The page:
Sunday, September 21, 2014

Hellblazer by Jamie Delano issue #40

"He had the look, the neighbors said. Old before his time. Eyes that read you like a book and know your secret crime....where others cry to show their hurt, he'd never shed a tear. He'd just smile at them and draw inside with thoughts he'd never tell. The priest was sure he was meant for God--if he hadn't come from hell...For he never failed our trust or made a move in error. His whole life has been the proof that love defeats all terror."
I'm at the point in my life right now where I project a lot of my personal issues on specific fictional characters, most especially when they themselves speak true to the painfully uncomfortable yet undeniably real problems, idiosyncrasies and angst that I have as a person.

The most recent two characters who have moved me in such a way were Tyrion Lannister of A Song of Ice and Fire series and the Eleventh Doctor played by Matt Smith in the TV show Doctor Who. It's worth noting that, yes, they have all been male (which must say something, I guess?)--and John Constantine now joins that list easily.

By the time I started reading the fifth volume collection, Dangerous Habits, I knew that denying my strong emotional connection with this character that has grown since I began my Hellblazer comics diet is futile. True enough, there here have been many spikes and sharp edges in my relationship with him which mostly came from the fact that I instinctively know why he makes the kind of decisions that are at times infuriating. It's because I've made such choices in the past, and Constantine's coping mechanisms also reflected my own right down to the present. Still, I thought that the connection wouldn't go any deeper--until I read the previous issue The Hanged Man. That was when it changed everything as to how much heavily invested I am about this comic book series. That's when I realized that Hellblazer's titular character has become a consummate self-examination of my FEARS--and that it compels me to keep reading. I've been a self-loathing narcissist for as long as I could remember and though I've curtailed most of my darkest inclinations, there are times they overwhelm me with their constant presence during my most private moments, which is why reading John's own do hurt me at a visceral level. It's frightening yet fascinating to see your reflection in the pages looking back, beckoning you to take a closer look at your life right now and the choices you have made to get to this far. That was how The Hanged Man issue affected me.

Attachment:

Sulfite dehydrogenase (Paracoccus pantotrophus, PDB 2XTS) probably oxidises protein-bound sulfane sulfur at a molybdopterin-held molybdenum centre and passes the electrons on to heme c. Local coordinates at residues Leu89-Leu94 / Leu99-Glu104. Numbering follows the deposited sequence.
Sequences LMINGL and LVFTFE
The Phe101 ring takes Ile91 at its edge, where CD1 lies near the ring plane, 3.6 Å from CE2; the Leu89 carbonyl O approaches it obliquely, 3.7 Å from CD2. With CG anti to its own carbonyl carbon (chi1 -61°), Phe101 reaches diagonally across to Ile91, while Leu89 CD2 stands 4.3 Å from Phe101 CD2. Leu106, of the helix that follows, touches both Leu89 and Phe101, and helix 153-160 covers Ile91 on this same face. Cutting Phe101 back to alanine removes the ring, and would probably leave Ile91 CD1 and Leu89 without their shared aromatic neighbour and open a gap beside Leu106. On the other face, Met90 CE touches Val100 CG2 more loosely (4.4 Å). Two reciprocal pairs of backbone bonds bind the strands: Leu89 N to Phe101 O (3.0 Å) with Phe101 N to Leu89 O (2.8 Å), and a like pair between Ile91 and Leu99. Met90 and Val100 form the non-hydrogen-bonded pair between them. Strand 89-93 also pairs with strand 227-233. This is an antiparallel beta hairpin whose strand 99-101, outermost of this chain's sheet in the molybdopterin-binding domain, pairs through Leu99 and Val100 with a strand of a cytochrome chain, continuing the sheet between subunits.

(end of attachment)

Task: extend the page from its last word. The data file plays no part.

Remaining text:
I did not discuss the ultimate revelation about John's character arc which was heavily featured in the previous issue but I certainly have to now so I cannot stress enough how my review is going to be a SPOILER TO THE HIGHEST DEGREE. Don't go further if you plan on reading the series for yourself.

This issue entitled The Magus is a continuation of the previous issue in essence. John Constantine, as foreshadowed by Mercury in issue #36, turns out to have a twin--and that he actually killed his brother in the womb. We got a heartbreaking flashback sequence in The Hanged Man where it was also further revealed that his brother was the healthy baby while he was the sickly one and yet, for some inexplicable reason, he was the one who lived. It was fairly established that Thomas, John's father, blames him for his wife's death during childbirth but there was a deeper reason after all because he reacted quite badly when he saw the infant John for the first time, believing him to be some kind of curse due to his death-like appearance. John never knew about this growing up but it may also explain why he was drawn to the dark arts (aside from the fact that it's in his bloodline) since it's been historically believed that twins are mystical in their own way.. Still, his dead twin has become a psychological manifestation of his latent guilt in the form of a Golden Boy apparition, a perfect specimen whom John first encountered as a kid. He recalled that he had been so envious of its "clean-ness" and thought that it could also be the son whom his father would have loved. This apparition haunted him for years though, especially during trying times when he supposedly feels "unclean" and most confused. After Zed read his fate using tarot cards, John decided to explore a cave where he encountered a vision of his twin brother in the womb and dared to connect with him in some sort of telepathic semblance. This time, John tried to save him. It was a symbolic gesture of embracing the two halves of his person as well. With this, I felt like John would achieve completion at last.